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Surface Tension Problem

  1. May 20, 2006 #1
    The material of a wire has a density of 1.4 gm/cc. If it is not wetted by a liquid of surface tension of 44 dyne/cm, then what is the maximum radius of the wire that can float on the surface of the liquid?
    Can you give a hint to solve this problem?
  2. jcsd
  3. May 20, 2006 #2

    Andrew Mason

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    What is the force of gravity (per cm) on the wire as a function of its radius? What is the force (per cm) required to overcome the surface tension?

  4. May 21, 2006 #3
    I solved it in the following way:
    Let the radius, density and length of the wire be r, d and l respectively. Let T be surface tension.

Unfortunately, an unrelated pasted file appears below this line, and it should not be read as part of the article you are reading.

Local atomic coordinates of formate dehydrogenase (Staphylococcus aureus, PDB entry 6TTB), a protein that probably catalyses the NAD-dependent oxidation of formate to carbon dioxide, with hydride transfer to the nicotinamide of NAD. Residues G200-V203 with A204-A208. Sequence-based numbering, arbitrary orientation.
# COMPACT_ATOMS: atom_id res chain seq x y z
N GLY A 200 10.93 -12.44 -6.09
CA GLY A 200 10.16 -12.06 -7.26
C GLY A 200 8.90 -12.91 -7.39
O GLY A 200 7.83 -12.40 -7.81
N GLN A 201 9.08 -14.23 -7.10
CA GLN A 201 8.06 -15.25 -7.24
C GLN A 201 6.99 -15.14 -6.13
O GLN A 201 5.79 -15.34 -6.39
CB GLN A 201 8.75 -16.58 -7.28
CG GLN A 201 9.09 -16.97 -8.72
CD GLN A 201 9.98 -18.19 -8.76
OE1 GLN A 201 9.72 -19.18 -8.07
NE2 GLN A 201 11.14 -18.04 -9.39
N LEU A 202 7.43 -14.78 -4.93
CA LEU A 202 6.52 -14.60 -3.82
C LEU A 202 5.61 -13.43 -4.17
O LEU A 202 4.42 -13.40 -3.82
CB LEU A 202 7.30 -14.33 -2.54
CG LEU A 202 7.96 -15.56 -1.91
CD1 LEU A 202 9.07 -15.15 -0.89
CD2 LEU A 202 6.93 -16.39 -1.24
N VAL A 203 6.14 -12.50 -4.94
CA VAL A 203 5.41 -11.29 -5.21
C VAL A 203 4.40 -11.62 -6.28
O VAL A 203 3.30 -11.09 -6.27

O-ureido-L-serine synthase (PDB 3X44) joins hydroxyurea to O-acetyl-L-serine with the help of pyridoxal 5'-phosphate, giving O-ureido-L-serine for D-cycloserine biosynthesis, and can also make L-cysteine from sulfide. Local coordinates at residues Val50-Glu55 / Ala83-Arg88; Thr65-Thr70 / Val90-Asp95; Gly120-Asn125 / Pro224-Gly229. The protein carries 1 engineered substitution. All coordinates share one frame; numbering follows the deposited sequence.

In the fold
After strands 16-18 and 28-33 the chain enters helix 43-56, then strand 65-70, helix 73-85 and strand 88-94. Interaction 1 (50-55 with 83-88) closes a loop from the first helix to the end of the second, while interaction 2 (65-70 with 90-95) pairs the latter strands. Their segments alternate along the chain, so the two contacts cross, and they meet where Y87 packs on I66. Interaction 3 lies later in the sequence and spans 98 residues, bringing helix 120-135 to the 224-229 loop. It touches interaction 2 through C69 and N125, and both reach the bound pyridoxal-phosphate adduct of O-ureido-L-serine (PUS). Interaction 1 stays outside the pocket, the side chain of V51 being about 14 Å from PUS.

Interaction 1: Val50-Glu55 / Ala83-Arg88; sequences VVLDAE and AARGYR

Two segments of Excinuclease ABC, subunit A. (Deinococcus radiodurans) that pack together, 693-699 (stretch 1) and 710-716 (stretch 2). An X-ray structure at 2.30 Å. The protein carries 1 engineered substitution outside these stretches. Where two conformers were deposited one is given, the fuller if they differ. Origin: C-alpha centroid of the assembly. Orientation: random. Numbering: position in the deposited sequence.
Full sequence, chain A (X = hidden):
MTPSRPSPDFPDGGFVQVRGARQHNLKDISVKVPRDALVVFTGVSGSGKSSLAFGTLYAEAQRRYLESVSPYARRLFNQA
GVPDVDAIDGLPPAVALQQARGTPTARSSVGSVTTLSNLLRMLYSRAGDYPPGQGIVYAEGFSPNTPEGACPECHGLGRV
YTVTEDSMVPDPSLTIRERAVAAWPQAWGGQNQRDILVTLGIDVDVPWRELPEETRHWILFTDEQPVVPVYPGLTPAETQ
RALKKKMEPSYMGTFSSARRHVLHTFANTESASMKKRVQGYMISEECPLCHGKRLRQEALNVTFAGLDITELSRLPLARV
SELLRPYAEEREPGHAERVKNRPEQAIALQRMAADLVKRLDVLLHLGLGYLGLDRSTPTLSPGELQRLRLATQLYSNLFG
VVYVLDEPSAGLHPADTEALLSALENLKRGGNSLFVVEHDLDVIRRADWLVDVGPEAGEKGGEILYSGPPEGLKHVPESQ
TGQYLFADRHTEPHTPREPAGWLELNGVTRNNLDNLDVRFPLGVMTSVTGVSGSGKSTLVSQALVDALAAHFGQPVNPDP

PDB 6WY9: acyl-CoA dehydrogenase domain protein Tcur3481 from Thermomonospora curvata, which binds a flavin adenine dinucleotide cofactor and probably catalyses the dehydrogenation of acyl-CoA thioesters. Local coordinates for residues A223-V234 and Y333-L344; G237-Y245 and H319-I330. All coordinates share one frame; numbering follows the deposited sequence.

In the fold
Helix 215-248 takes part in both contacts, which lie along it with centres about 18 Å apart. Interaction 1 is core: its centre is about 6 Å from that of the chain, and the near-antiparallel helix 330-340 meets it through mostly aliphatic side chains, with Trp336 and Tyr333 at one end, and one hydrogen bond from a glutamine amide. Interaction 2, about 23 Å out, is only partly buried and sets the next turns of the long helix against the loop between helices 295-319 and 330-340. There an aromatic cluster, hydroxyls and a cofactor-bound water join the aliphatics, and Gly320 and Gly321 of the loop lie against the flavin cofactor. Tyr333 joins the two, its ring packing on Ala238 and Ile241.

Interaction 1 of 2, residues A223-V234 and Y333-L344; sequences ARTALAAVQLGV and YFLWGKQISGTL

Mass per unit length of the wire = volume x density
    = (pi) x (r^2) x d
    Force per unit length of the wire = (pi)(r^2)d x g (g ~ 1000 cm/sec^2)
    By definition of surface tension,
    Force per unit length of the wire = surface tension
    (pi)(r^2)d x g = T
    r^2 = T/[(pi) x d x g]
    By solving I get,
    r =1/10 cm
    But the book answer is 10/7 cm. Is there any mistake in my solution?
  5. May 21, 2006 #4

    Andrew Mason

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    Your answer appears to be correct. A metal wire 1.4 cm thick will not float on water. Again, your book is wrong.

    Last edited: May 21, 2006
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